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4. Ben Kohles
The former Virginia All-American wasn’t planning on turning pro until after this year’s U.S. Amateur, but then he got an 11th-hour invitation to the Nationwide Children’s Hospital Invitational. He went on to become the first player to win on the Web.com Tour in his pro debut. He also won the following week, and finished eighth on the money list.
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5. Russell Henley
He won on the Web.com Tour as an amateur in 2011, but his rookie season didn’t get off to a great start. He’d earned just $20,108 by mid-July. The 2010 Golfweek College Player of the Year finished with four consecutive top-6 finishes, including two victories, to finish third on the money list. Both of Henley’s wins came in playoffs. He earned $282,550 – 70.6 percent of his season earnings – in those final four weeks.
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6. Luke List
The 2004 U.S. Amateur runner-up drove for show, but also earned plenty of dough on this year’s Web.com Tour. He led the tour in driving distance (324.0 yards per tee shot), and was fourth in earnings after one win and three runners-up.
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7. Morgan Hoffmann
He was a first-team All-American when he left Oklahoma State after the 2011 NCAA Championship, but failed to advance out of Q-School’s second stage and started this season without status. He used Monday qualifiers and sponsor exemptions to get 13 starts, and finished in the top-10 seven times. He clinched a PGA Tour card with a third-place finish at the Web.com Tour Championship.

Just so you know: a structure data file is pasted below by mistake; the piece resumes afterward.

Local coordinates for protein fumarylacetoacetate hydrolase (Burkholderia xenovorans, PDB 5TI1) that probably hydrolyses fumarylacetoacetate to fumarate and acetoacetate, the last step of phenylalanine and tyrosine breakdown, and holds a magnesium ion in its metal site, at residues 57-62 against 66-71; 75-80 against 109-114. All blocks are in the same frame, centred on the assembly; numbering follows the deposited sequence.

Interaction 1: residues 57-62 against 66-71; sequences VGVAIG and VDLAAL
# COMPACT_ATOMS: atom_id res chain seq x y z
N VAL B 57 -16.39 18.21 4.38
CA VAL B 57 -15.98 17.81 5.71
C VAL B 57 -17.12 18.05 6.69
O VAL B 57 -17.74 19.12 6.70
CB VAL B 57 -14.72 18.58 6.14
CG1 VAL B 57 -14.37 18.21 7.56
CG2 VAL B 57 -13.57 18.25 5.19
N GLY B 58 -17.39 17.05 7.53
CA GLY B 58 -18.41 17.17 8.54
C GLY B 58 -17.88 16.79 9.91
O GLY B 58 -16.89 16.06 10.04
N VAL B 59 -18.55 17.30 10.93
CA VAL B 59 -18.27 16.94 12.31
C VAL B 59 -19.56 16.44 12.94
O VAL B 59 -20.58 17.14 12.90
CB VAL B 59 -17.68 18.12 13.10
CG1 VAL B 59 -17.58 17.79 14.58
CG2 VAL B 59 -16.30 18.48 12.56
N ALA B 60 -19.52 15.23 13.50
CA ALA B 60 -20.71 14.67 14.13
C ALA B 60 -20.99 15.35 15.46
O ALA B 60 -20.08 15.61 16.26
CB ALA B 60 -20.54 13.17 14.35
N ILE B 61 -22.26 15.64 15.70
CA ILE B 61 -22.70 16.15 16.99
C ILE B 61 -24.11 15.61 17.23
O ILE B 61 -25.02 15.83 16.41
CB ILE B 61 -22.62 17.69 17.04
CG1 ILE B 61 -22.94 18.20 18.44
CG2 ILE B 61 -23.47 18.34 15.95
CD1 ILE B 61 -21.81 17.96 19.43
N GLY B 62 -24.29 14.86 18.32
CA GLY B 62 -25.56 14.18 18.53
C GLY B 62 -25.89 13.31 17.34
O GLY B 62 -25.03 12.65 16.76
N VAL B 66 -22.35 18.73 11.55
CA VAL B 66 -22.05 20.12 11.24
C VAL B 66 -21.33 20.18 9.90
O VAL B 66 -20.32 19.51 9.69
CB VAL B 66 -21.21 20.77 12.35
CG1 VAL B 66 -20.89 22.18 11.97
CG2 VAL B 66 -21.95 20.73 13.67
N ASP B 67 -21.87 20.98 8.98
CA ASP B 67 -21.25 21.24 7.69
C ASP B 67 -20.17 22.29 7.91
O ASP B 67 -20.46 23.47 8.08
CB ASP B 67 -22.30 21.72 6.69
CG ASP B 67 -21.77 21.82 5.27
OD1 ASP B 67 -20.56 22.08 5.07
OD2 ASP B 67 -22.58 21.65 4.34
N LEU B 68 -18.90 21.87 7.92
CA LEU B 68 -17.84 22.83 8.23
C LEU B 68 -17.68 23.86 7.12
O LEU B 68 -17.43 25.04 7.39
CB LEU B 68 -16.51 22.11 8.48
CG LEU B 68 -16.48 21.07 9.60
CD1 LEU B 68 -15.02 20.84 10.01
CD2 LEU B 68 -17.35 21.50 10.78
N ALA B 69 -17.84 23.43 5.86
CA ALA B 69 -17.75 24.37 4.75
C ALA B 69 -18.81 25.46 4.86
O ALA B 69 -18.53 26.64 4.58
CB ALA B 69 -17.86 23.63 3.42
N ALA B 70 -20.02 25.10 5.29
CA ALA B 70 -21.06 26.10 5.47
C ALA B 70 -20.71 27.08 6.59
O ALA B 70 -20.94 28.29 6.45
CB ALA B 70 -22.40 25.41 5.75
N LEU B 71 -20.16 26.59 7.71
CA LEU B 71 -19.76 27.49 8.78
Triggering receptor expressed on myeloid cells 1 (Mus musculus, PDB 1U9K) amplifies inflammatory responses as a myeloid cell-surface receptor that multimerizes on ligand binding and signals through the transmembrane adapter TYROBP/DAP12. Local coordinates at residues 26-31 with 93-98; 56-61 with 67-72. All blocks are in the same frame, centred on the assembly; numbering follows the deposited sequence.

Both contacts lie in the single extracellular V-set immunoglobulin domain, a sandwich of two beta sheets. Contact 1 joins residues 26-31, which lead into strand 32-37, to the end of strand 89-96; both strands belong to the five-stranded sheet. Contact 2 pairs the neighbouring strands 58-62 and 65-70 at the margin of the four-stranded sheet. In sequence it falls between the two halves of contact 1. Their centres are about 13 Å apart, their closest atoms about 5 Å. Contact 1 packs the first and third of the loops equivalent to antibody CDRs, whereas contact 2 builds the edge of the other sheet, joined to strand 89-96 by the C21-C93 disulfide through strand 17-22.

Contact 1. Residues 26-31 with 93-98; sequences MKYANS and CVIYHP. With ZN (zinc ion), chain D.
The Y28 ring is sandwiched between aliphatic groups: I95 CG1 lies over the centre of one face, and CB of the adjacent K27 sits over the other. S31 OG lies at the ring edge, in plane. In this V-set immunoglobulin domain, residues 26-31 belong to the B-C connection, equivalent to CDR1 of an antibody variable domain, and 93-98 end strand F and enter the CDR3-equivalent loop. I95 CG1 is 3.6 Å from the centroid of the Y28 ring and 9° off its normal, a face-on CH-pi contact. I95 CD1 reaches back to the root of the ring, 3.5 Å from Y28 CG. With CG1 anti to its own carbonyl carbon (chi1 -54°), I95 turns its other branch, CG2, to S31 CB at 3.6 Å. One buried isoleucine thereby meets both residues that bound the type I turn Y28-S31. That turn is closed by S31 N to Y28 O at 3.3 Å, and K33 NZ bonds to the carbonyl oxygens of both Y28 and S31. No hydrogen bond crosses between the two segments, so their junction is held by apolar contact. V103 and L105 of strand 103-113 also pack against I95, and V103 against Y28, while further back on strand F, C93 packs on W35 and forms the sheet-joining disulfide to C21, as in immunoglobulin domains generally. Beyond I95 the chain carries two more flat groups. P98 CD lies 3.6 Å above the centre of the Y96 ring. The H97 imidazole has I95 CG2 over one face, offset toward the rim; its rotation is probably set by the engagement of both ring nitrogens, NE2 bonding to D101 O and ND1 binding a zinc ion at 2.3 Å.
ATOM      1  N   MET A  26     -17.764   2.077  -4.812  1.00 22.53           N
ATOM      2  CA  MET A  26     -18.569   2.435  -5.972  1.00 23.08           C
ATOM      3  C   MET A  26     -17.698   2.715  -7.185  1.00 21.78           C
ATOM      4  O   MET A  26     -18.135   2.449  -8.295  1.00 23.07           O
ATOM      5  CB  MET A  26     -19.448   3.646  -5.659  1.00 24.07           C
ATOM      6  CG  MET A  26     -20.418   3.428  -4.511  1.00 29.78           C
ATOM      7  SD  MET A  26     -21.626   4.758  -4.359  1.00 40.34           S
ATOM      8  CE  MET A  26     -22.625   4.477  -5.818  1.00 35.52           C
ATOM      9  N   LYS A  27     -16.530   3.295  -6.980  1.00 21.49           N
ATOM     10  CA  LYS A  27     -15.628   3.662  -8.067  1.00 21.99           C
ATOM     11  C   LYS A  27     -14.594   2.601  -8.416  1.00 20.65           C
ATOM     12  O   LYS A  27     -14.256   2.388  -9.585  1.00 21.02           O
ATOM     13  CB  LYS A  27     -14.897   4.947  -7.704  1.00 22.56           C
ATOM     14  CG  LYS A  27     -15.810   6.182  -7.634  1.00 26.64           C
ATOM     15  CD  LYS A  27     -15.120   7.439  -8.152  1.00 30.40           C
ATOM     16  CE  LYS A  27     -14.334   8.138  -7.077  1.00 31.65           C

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8. Lee Williams
Williams was a two-time Walker Cup participant while at Auburn, but several close misses at Q-School’s second stage had kept him off the Web.com Tour for the past few years. His victory at this year’s Mexico Open was the 30-year-old’s first on the Web.com Tour. He’ll be a PGA Tour rookie next year.
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9. Paul Haley
Haley has moved quickly through the pro ranks after winning the 2011 ACC Championship at Georgia Tech. He advanced to Q-School finals later that year to earn Web.com Tour status, then won in the third event of his rookie season. Haley clinched his card in just 10 events, collecting a win and two runners-up in that span.
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10. Shawn Stefani
The Lamar alum, who turned pro in 2005, had played just one Web.com Tour event before this season. The 31-year-old seemed right at home there this year, though, winning twice to finish sixth on the money list. He’ll be a PGA Tour rookie in 2013. He also finished 36th at this year’s Houston Open on the PGA Tour.